• The liver's weighty problem

    As obesity rates soar, a sometimes fatal liver disease is becoming epidemic.

  • Of mice and men

    Researchers are adding human DNA to mice to pinpoint sequences that helped define our species.

  • The cancer test

    A nonprofit's effort to replicate 50 top cancer papers is shaking up labs.

  • Mission controller

    How Alan Stern's tenacity, drive, and command got a NASA spacecraft to Pluto.

  • Alan Stern's worldly ventures

    Golden Spike and Uwingu are two of Stern's side efforts.

  • Sage grouse war tests limits of partnership in West

    The prairie chicken could provide a blueprint for settling the sage grouse war.

  • Last dance?

    An urgent effort to save the West's iconic lesser prairie chicken could point the way to a truce in other endangered-species battles.

  • Business decisions

    What does it take for an academic scientist to become an entrepreneur? Here are some of their stories.

  • Give us your best pitch

    Two venture capitalists explain the investor's mindset.

  • Got a startup? Rent a bench

    Biotech incubators such as LabCentral are lowering barriers to entrepreneurship.

  • Making contact

    Some of the last isolated tribes are emerging from Peru's rainforests.

  • The poisoned necklace

    In the 1950s, a visit by a single outsider sickened a band of tribespeople.

  • Mercy on these people, and give us a road

    Will a road through the rainforest bring prosperity or disaster?

  • In peril

    As contacts spike, critics fear that Brazil's once-vaunted protection of isolated tribes is crumbling.

  • How to court an isolated tribe

    "Attractions fronts" lured isolated tribes into contact in the past century, often with disastrous results.

  • Is measles next?

    Some disease fighters want to eradicate the most contagious virus of all. But does a world still fighting polio have the stomach to try?

  • In Vietnam, an anatomy of a measles outbreak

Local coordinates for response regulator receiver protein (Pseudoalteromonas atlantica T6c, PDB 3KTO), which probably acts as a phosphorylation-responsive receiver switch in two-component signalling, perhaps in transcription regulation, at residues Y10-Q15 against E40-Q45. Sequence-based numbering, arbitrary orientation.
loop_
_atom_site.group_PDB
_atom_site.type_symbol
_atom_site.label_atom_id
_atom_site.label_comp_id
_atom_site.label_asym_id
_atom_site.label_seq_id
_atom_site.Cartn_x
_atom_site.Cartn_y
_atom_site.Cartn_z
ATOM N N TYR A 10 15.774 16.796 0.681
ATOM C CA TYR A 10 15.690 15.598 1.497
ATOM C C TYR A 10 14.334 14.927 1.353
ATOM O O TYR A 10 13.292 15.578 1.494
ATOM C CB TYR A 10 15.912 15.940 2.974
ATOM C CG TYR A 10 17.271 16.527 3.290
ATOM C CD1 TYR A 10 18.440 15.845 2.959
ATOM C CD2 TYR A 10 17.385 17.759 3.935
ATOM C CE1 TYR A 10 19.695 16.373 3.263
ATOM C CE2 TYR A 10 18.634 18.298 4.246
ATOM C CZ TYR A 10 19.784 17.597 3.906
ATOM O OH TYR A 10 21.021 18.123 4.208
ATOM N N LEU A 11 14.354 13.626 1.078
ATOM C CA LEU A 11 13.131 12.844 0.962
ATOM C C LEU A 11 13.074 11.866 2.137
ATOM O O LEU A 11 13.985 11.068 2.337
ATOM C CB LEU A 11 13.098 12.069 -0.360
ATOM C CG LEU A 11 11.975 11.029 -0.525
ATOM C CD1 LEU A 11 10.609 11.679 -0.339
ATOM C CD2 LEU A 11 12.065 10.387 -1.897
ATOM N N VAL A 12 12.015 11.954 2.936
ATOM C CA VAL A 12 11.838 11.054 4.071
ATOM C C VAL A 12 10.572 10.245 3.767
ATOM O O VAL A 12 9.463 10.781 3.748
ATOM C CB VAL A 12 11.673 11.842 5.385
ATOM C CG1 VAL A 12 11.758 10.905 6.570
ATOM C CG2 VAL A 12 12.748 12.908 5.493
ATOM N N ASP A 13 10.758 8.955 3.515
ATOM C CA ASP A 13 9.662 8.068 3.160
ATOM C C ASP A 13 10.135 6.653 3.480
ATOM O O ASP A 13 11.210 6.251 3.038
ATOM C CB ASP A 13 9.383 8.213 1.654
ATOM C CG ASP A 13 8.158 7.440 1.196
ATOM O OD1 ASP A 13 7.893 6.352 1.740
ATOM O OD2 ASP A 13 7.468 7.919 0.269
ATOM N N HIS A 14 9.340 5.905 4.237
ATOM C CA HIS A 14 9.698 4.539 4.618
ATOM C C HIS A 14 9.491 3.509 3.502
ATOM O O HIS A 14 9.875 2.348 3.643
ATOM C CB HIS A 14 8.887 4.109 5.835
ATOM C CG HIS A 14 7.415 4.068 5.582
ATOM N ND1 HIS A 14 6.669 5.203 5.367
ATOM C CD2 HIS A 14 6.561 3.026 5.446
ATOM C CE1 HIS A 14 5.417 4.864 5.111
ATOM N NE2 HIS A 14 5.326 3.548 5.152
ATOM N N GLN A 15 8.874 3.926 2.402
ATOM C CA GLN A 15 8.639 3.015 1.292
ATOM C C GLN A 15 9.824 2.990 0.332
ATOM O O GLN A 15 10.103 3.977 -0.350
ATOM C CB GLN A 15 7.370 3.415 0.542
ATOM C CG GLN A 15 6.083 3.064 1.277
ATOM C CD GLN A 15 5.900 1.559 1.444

A mistrust of vaccines, an overburdened hospital, and even the weather conspired to kick off a devastating measles outbreak last year.

  • The drug push

    As fears of drug-resistant bacteria loom, governments try to coax companies back to the field.

  • The new shape of fusion

    After decades of slow progress with doughnut-shaped reactors, magnetic fusion labs are gambling on a redesign.

  • Fidel Castro's first-born son foments a nanotech revolution

    In a Q&A, Fidel Castro Díaz-Balart reveals the truth behind his nom de guerre in Russia and his efforts to launch a nanotechnology R&D center in Havana.

  • Graying Cuba strains socialist safety net

    Cuba's biotech success helped give rise to a rapidly aging population; now, its scientists are hoping to ease the disease burden in the golden years.

  • Cuba's coral Eden

    Scientists rush to study what may be some of the last healthy corals in the Caribbean.

  • In from the cold

    After keeping science alive during decades of scarcity, Cuba's “guerrilla scientists” are ready to rejoin the world.

  • King of the pills

    Raymond Schinazi's handful of lifesaving drugs has earned him riches, esteem, and a dose of enmity.

  • Saving California's calves

    After a half-century of research, scientists find a promising solution to mysterious abortions in beef cattle.

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